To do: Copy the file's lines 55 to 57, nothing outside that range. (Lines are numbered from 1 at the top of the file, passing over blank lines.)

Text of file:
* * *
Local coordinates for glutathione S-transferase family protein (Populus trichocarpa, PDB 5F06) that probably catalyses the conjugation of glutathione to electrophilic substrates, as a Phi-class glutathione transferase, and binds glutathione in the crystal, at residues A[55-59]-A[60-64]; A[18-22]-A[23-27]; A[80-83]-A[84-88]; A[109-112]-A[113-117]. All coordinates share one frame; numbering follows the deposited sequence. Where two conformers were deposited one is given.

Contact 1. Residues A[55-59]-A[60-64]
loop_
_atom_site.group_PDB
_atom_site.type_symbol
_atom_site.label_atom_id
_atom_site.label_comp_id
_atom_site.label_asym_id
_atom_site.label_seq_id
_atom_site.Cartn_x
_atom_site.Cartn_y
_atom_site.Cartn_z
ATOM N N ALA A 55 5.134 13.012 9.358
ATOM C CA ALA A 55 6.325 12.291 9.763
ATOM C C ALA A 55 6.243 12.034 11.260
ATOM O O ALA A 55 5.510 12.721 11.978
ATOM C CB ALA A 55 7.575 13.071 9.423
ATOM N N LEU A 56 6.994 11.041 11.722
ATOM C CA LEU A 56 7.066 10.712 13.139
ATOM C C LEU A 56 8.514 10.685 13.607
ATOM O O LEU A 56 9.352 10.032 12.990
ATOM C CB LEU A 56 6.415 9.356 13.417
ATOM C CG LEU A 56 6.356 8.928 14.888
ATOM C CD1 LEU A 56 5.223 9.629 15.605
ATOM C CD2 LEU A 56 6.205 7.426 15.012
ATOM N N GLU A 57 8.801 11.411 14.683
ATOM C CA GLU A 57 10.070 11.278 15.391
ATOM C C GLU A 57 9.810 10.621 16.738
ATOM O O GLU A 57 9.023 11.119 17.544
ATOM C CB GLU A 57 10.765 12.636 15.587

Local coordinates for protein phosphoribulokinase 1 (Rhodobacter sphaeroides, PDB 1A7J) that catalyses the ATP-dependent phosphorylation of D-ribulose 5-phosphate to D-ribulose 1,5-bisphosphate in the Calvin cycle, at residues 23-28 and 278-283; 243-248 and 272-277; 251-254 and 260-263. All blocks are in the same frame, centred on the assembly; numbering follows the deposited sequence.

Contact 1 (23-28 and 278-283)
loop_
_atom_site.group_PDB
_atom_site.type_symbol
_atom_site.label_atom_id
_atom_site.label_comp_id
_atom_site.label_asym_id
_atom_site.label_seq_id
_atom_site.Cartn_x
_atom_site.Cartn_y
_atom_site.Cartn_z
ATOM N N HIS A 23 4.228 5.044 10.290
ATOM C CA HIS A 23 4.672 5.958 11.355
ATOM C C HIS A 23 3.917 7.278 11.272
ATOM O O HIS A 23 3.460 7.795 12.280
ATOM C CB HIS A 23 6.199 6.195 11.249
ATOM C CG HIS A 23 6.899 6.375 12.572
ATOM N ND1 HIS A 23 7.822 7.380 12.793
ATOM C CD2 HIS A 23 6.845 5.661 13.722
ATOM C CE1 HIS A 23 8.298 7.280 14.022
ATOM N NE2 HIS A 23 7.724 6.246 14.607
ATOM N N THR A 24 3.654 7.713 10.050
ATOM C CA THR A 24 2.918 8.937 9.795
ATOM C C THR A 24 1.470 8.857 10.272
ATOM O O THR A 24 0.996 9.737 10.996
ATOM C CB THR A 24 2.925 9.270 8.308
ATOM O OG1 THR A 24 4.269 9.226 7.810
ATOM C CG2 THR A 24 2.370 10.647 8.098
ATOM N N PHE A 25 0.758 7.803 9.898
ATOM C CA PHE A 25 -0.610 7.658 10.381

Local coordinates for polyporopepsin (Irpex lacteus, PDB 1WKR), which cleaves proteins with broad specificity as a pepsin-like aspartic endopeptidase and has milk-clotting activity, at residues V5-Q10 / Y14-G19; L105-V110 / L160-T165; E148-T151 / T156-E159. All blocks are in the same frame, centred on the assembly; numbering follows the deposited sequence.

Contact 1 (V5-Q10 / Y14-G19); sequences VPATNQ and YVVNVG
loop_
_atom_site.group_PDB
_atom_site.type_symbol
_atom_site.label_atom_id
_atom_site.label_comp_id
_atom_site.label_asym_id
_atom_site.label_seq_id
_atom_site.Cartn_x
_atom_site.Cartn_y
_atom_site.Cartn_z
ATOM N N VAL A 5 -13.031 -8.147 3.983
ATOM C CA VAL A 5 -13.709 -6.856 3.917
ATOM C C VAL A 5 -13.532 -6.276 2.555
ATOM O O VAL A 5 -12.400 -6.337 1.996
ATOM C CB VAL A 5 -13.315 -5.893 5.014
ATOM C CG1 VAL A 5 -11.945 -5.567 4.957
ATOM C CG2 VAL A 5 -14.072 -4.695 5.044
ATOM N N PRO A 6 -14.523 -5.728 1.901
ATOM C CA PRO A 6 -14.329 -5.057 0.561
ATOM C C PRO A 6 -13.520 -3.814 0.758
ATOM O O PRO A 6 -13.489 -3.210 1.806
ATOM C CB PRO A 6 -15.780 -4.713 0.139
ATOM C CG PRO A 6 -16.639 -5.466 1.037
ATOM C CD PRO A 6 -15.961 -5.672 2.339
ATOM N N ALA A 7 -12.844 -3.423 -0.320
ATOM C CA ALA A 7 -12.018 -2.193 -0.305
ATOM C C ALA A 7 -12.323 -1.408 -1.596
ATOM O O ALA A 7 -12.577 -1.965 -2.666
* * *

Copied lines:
ATOM C C THR A 24 1.470 8.857 10.272
ATOM O O THR A 24 0.996 9.737 10.996
ATOM C CB THR A 24 2.925 9.270 8.308